Gullwing doors are undeniably cool. First, some really great cars have had gullwing doors, like the Delorean DMC-12, the Mercedes 300Sl and now, the Tesla Model X crossover (although Tesla calls them “Falcon Wing” doors). But gullwing doors are more than just a flashy design element that car manufacturers embellish cars with, they are convenient too. Consider that a gullwing door is much easier to open in a tight parking space then a standard door and you can load a kid into the car without hunching over. You can even drive with them open. Did we mention that they are really cool?
So why aren’t gullwing doors more popular? Why don’t we see them on more cars? After a little research we came up with 3 possible reasons why they are used so infrequently today.
They’re hard to design
It may not seem like a big engineering feat to make a door open up instead of out but there are a few persistent design challenges that plague gullwing doors. The first is that the weight of the door, which is generally significant, has to fight gravity on its way up instead of just pivoting to the side. In order to help out, springs or torsion bars need to be integrated into the door assembly. Or, in the case of the Tesla X, you can have motors do the lifting for you. In either case, you need to find room for the torsion bars and power assist in the small part of the roof that is not part of the car door, and the car roof structure needs to be specially reinforced to hold all this. Another design issue is that they have to seal well. Older gullwing designs tended to leak. Even Elon Musk himself mentioned in a press conference that Tesla “has learned a lot about door seals.” Bottom line: more design thought and more technology is involved with gullwing doors.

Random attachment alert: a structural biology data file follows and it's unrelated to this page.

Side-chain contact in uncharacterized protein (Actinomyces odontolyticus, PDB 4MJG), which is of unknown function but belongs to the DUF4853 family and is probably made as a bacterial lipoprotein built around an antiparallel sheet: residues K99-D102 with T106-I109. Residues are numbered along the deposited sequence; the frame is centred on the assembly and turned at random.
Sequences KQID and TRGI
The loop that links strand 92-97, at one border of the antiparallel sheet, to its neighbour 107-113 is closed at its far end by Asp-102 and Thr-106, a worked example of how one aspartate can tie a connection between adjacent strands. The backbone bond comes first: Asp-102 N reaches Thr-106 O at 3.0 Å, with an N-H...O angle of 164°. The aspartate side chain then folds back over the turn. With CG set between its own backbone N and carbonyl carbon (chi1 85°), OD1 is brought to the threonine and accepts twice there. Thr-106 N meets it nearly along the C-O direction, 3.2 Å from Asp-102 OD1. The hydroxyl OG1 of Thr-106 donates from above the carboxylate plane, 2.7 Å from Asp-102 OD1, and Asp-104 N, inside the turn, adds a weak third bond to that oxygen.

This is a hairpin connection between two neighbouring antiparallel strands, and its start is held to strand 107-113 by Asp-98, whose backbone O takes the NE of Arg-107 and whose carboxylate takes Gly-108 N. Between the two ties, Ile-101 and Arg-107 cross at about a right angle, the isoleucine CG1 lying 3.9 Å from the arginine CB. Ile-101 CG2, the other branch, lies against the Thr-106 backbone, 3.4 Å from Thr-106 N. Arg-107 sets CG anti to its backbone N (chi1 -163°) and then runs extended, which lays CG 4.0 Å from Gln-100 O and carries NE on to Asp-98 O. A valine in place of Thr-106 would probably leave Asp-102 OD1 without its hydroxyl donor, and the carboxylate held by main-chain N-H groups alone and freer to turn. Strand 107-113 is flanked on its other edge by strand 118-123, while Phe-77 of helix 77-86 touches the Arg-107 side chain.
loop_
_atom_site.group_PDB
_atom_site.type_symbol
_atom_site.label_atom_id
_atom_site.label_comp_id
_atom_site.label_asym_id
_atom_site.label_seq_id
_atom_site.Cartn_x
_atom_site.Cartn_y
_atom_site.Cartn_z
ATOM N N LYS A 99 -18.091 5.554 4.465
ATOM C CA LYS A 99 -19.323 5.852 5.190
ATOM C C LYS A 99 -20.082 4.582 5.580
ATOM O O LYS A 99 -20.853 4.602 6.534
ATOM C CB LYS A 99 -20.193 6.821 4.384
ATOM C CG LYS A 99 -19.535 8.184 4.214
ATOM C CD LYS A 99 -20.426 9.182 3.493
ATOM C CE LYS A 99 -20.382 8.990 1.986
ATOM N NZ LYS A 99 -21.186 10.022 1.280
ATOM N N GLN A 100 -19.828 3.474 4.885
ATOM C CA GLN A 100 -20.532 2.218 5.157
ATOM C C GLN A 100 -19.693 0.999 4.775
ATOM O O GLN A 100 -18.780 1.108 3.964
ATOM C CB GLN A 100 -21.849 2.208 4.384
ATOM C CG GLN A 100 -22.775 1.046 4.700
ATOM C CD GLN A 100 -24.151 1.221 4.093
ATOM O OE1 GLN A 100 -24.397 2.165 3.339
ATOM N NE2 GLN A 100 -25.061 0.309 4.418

They can be annoying to use
Gullwing doors aren’t as passenger-friendly as regular car doors. If you are driving a Tesla X, at least no one has to lift the things, but the owners of gullwing cars are going to be explaining to new passengers how to get in and out vehicle for as long as they own it. The techs at www.crosstowndcj.com argue that it’s likely too much trouble to explain all the time how the doors work. On the other hand, some may just find this a necessary part of being the coolest car (and, car owner) on the block.
It’s hard to make them safe
Safety is probably the biggest issue preventing more widespread adoption of gullwing doors. Federal safety regulations require that car doors be designed so occupants aren’t trapped when vehicles are involved in rollover accidents. This is a non-problem for standard doors but with gullwings, some technical creativity is necessary. Today, a multiplicity of solutions exist. DeLorean windows, for instance, are designed to be kicked out in case of emergency. On the Mercedes SLS AMG, the gullwing doors are designed with explosive bolts that blow the door off its hinges if the car rolls over. Regardless of the method, safety is of paramount importance.
So why aren’t gullwing doors more widespread? Obviously some manufacturers have decided that it’s just so much easier not to have them. While they do offer a few benefits—like a whole boatload of cool—most manufacturers have decided they cause more trouble (and cost more money) than they’re ultimately worth. Plus, they probably argue: most drivers don’t even know what they are missing anyway.
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Article Source: Crosstown Chrysler Dodge Jeep Ram